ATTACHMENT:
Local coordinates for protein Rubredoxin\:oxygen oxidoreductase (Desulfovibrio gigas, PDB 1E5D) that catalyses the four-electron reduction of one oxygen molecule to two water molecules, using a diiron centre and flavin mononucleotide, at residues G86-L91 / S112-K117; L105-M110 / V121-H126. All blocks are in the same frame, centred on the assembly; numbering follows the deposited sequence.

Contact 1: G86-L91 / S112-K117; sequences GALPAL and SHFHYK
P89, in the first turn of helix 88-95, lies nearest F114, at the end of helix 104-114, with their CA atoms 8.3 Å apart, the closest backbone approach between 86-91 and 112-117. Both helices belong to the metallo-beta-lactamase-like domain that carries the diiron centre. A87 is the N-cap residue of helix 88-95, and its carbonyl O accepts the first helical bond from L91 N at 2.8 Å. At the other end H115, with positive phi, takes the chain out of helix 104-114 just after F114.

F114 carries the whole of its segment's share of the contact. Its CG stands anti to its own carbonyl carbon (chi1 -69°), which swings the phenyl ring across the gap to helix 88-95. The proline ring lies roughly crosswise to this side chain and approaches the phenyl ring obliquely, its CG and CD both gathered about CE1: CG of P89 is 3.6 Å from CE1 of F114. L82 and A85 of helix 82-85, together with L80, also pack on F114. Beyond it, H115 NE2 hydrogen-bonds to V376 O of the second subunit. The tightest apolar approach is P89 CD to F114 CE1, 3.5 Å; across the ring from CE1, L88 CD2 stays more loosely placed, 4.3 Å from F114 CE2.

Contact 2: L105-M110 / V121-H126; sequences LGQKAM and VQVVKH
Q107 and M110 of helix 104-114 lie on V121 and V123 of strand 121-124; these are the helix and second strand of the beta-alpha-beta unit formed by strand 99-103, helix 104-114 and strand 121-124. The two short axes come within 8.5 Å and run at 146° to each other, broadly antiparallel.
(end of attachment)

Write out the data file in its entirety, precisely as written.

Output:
Local coordinates for protein Rubredoxin\:oxygen oxidoreductase (Desulfovibrio gigas, PDB 1E5D) that catalyses the four-electron reduction of one oxygen molecule to two water molecules, using a diiron centre and flavin mononucleotide, at residues G86-L91 / S112-K117; L105-M110 / V121-H126. All blocks are in the same frame, centred on the assembly; numbering follows the deposited sequence.

Contact 1: G86-L91 / S112-K117; sequences GALPAL and SHFHYK
P89, in the first turn of helix 88-95, lies nearest F114, at the end of helix 104-114, with their CA atoms 8.3 Å apart, the closest backbone approach between 86-91 and 112-117. Both helices belong to the metallo-beta-lactamase-like domain that carries the diiron centre. A87 is the N-cap residue of helix 88-95, and its carbonyl O accepts the first helical bond from L91 N at 2.8 Å. At the other end H115, with positive phi, takes the chain out of helix 104-114 just after F114.

F114 carries the whole of its segment's share of the contact. Its CG stands anti to its own carbonyl carbon (chi1 -69°), which swings the phenyl ring across the gap to helix 88-95. The proline ring lies roughly crosswise to this side chain and approaches the phenyl ring obliquely, its CG and CD both gathered about CE1: CG of P89 is 3.6 Å from CE1 of F114. L82 and A85 of helix 82-85, together with L80, also pack on F114. Beyond it, H115 NE2 hydrogen-bonds to V376 O of the second subunit. The tightest apolar approach is P89 CD to F114 CE1, 3.5 Å; across the ring from CE1, L88 CD2 stays more loosely placed, 4.3 Å from F114 CE2.

Contact 2: L105-M110 / V121-H126; sequences LGQKAM and VQVVKH
Q107 and M110 of helix 104-114 lie on V121 and V123 of strand 121-124; these are the helix and second strand of the beta-alpha-beta unit formed by strand 99-103, helix 104-114 and strand 121-124. The two short axes come within 8.5 Å and run at 146° to each other, broadly antiparallel.